Surface gravity waves play a vital role in the air-sea interaction. They can alter the turbulence ofthe bottom atmospheric layer as well as the upper-ocean layer. Accordingly, they can affect themomentum flux, heat fluxes, as well as the upper-ocean mixing. In most numerical models, waveinfluences are not considered or not fully considered. The wave influences on the atmosphereand the ocean are important for weather forecasts and climate studies. Here, different aspects ofwave impact on the atmosphere and the ocean are introduced into numerical models.In the first study, a wave-state-dependent sea spray generation function and Charnock co-efficient were applied to a wind stress parameterization under high wind speeds. The newlyproposed wind stress parameterization and a sea spray influenced heat flux parameterizationwere applied to an atmosphere-wave coupled model to study their influence on the simulationof mid-latitude storms. The new wind stress parameterization reduces wind speed simulationerror during high wind speed ranges and intensifies the storms. Adding the sea spray impacton heat fluxes improves the model performance concerning the air temperature. Adding the seaspray impact both on the wind stress and heat fluxes results in best model performance in allexperiments for wind speed, and air temperature.In the second study, the influence of surface waves on upper-ocean mixing was parameter-ized into a 1D k − ε ocean turbulence model though four processes (wave breaking, Stokes driftinteraction with the Coriolis force, Langmuir circulation, and stirring by non-breaking waves)based mainly on existing investigations. Considering all the effects of surface gravity waves,rather than just one effect, significantly improves model performance. The non-breaking-wave-induced mixing and Langmuir turbulence are the most important terms when considering theimpact of waves on upper-ocean mixing. Sensitivity experiments demonstrate that vertical pro-files of the Stokes drift calculated from 2D wave spectrum improve the model performancesignificantly compared with other methods of calculating the vertical profiles of the Stokes drift.Introducing the wave influences in modelling systems, the results verified against measure-ments. Concluding from these studies for the further model development, the wave influencesshould be taken into account to improve the model performance.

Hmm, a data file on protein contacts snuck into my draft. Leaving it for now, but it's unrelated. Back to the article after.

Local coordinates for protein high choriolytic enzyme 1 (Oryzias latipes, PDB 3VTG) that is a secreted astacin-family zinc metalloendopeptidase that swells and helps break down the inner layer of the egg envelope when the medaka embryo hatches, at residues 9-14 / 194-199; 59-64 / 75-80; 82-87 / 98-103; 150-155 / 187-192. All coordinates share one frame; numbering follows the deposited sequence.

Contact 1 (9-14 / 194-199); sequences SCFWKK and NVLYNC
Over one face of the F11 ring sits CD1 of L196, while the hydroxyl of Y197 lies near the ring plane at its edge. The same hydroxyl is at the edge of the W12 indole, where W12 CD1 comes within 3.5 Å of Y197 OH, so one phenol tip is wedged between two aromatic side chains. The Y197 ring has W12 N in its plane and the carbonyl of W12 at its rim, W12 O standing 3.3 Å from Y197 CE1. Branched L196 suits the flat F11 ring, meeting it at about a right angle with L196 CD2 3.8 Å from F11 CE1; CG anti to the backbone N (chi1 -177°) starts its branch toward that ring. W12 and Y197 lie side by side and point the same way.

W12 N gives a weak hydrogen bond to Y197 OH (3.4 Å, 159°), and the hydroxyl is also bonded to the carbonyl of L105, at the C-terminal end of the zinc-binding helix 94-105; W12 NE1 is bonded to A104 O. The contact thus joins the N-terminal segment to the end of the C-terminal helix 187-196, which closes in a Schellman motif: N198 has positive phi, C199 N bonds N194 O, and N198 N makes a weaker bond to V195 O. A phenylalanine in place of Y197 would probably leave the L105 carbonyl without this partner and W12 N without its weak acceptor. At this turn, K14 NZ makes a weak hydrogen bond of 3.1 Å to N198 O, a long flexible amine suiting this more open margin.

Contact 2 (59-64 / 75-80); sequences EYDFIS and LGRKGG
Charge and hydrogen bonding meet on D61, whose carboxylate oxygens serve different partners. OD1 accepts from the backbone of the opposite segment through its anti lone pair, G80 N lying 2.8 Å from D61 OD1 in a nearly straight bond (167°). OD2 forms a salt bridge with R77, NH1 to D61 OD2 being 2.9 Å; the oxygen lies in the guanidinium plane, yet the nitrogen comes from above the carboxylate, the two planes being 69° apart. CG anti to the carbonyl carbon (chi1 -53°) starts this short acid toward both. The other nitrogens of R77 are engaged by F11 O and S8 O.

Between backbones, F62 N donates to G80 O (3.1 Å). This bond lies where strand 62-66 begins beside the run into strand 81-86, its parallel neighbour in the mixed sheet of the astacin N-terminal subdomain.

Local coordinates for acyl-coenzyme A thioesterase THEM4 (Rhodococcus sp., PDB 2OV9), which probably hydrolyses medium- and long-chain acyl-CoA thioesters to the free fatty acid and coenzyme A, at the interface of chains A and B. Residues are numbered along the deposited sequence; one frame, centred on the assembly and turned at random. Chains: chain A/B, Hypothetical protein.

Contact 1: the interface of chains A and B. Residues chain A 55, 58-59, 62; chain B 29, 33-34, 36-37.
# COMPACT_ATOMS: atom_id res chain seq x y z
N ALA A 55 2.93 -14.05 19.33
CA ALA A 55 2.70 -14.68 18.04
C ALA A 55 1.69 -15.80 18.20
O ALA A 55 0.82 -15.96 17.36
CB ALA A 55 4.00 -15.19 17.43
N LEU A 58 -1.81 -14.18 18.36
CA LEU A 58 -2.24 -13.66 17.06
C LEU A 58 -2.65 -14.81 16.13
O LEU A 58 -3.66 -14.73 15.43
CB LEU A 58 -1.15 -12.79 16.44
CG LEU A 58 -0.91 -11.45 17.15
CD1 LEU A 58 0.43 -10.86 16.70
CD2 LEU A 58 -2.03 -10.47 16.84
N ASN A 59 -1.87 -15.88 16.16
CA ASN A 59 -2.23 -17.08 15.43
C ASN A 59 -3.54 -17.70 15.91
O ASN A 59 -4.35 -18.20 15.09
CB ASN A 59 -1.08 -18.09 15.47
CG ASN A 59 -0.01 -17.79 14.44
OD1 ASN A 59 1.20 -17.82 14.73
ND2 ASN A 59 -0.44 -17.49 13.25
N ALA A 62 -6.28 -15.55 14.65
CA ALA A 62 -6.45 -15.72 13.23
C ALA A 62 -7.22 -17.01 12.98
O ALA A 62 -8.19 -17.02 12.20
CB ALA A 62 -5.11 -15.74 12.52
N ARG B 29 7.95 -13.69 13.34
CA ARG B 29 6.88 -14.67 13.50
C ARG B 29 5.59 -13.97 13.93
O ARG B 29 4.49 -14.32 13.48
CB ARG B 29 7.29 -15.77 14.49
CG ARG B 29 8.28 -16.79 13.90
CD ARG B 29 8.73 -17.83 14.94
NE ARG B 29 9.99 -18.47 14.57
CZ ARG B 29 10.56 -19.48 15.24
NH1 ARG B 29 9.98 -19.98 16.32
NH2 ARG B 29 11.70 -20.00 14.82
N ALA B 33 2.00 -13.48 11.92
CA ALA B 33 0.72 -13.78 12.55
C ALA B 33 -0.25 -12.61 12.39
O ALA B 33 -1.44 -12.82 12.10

Place, publisher, year, edition, pages
Uppsala: Uppsala University, Department of Earth Sciences, 2016. 35 p.
National Category
Meteorology and Atmospheric Sciences Oceanography, Hydrology, Water Resources
Identifiers
urn:nbn:se:uu:diva-276466 (URN)
Presentation
2016-02-11, Norrland II, Villavagen 16, Uppsala, 10:00 (English)
Opponent
Supervisors
Available from: 2016-02-24 Created: 2016-02-13 Last updated: 2016-02-24Bibliographically approved
2. Introducing Surface Gravity Waves into Earth System Models
Open this publication in new window or tab >>Introducing Surface Gravity Waves into Earth System Models
2017 (English)Doctoral thesis, comprehensive summary (Other academic)
Abstract [en]